On the contrary: Obama administration officials are boasting that the U.S. provided "military intelligence" that assisted the French in their bombing of Raqqa. This, a cynic might say, makes the Obama administration complicit in the bombing of a medical clinic, a museum, and a soccer stadium.


Israel has always understood the nature of this conflict. Now, it seems, France does, too. 


Yes, every terrorist attack is an act of war. No, the terrorists are not "the JV team," as President Obama once put it. 


Yes, the terrorists are barbarians. No, we should not "show respect even for one's enemies" and "try to understand…and empathize with their perspective and point of view," as Hillary Clinton said in her December 3, 2014 speech at Georgetown University, in Washington, D.C.


Yes, terror targets must be struck, regardless of whether or not they are situated near civilian sites. 


And yes, the terrorists must be fought with "no mercy" and completely destroyed--not merely "contained" or "degraded," as President Obama often says.


France's leaders have belatedly awakened to the fact that the civilized world is at war with the forces of Islamic terrorism. Israel is one front in that war. France is another. And if the Obama administration does not wake up and fight, then America will soon become the next front.



The online version may be found here.

Thursday, November 12, 2015

In This Case, I Can't Be Diplomatic; I Lost a Child to Terrorism; Now I'm Losing U.S. Support

The Washington Post - Washington, D.C.
Date:Nov 7, 1999

Late in the evening of April 10, 1995, the day we lost our daughter Alisa to a suicide bomb, I received a long-distance telephone call from another father. He expressed his condolences and wondered aloud if he would show the same strength that I was displaying if his own daughter had been killed.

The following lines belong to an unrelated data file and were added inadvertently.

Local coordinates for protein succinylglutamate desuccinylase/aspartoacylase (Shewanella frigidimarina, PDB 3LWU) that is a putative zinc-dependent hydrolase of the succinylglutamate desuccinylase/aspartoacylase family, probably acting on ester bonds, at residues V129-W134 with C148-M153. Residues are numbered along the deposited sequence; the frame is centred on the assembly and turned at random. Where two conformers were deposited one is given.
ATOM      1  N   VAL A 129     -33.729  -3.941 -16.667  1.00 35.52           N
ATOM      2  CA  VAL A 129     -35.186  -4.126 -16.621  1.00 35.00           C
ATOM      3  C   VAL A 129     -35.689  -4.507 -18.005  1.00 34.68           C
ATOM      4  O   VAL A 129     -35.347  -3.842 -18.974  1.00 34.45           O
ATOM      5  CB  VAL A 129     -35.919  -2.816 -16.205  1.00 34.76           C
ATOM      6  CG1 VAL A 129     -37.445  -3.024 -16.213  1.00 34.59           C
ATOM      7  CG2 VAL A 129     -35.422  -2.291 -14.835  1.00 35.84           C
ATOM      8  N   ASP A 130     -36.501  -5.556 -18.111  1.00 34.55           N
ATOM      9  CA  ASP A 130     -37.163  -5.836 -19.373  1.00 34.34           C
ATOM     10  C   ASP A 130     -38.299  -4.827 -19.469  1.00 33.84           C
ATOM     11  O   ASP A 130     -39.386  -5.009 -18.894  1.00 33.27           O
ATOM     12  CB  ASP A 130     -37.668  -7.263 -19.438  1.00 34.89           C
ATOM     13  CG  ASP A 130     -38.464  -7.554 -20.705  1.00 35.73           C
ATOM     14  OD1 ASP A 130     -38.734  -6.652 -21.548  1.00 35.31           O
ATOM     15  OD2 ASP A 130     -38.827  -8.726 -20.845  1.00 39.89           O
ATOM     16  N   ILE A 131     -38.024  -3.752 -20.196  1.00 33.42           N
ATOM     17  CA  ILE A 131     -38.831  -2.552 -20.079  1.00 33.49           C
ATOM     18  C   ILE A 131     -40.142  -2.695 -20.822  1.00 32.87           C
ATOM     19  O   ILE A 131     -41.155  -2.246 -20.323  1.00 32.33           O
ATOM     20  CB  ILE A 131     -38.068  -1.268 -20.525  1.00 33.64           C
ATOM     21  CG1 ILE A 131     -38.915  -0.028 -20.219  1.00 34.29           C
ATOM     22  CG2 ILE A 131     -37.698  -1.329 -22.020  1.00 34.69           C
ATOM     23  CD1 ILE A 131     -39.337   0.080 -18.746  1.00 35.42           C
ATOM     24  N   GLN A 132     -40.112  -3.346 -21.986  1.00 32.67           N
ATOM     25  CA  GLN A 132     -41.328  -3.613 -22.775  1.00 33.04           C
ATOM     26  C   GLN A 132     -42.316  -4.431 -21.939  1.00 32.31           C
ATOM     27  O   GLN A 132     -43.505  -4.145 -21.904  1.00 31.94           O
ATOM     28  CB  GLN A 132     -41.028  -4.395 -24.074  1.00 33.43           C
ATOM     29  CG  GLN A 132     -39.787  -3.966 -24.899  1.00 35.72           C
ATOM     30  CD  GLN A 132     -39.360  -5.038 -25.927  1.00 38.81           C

Before we hung up, Bill Clinton also told me he would help us obtain justice.
That is not how it has turned out.

Alisa, a 20-year-old student at Brandeis University on a trip to Israel, was traveling in Gaza when her bus was rammed by a van packed full of explosives. The driver was identified as a member of Islamic Jihad, a militant Palestinian organization funded largely by the government of Iran.

Alisa was the only American among the eight dead. President Clinton's apparently heartfelt sympathy--repeated when we met privately in March 1996--was only one of many expressions of support my family and I received from U.S. officials in the aftermath of that horrible crime. And soon, we were given hope for more concrete assistance.

Under a law passed a year after Alisa died, American citizens were given for the first time the right to use U.S. civil courts to sue foreign governments that sponsor terrorist attacks. At the signing ceremony, Clinton spoke movingly of our country's commitment to use all tools at its disposal to fight terrorism. This law would be my tool, I thought. I would use the institutions of a just society to seek justice.